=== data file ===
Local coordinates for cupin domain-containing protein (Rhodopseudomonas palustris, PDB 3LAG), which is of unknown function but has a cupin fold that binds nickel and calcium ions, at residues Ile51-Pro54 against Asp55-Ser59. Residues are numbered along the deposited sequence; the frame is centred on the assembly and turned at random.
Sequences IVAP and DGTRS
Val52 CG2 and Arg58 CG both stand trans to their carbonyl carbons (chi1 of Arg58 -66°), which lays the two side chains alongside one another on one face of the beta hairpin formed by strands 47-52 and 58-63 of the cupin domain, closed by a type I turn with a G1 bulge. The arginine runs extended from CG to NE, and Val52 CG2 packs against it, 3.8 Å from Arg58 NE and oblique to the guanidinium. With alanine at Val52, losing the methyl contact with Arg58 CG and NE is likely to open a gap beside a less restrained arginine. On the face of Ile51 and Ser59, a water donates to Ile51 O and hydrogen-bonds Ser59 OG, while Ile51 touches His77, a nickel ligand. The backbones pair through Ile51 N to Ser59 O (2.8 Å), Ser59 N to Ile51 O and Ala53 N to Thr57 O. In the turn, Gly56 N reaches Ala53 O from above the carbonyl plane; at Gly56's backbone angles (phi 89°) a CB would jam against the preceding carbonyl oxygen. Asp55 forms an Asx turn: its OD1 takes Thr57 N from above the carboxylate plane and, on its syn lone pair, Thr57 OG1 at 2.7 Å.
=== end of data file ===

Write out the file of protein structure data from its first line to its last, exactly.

Local coordinates for cupin domain-containing protein (Rhodopseudomonas palustris, PDB 3LAG), which is of unknown function but has a cupin fold that binds nickel and calcium ions, at residues Ile51-Pro54 against Asp55-Ser59. Residues are numbered along the deposited sequence; the frame is centred on the assembly and turned at random.
Sequences IVAP and DGTRS
Val52 CG2 and Arg58 CG both stand trans to their carbonyl carbons (chi1 of Arg58 -66°), which lays the two side chains alongside one another on one face of the beta hairpin formed by strands 47-52 and 58-63 of the cupin domain, closed by a type I turn with a G1 bulge. The arginine runs extended from CG to NE, and Val52 CG2 packs against it, 3.8 Å from Arg58 NE and oblique to the guanidinium. With alanine at Val52, losing the methyl contact with Arg58 CG and NE is likely to open a gap beside a less restrained arginine. On the face of Ile51 and Ser59, a water donates to Ile51 O and hydrogen-bonds Ser59 OG, while Ile51 touches His77, a nickel ligand. The backbones pair through Ile51 N to Ser59 O (2.8 Å), Ser59 N to Ile51 O and Ala53 N to Thr57 O. In the turn, Gly56 N reaches Ala53 O from above the carbonyl plane; at Gly56's backbone angles (phi 89°) a CB would jam against the preceding carbonyl oxygen. Asp55 forms an Asx turn: its OD1 takes Thr57 N from above the carboxylate plane and, on its syn lone pair, Thr57 OG1 at 2.7 Å.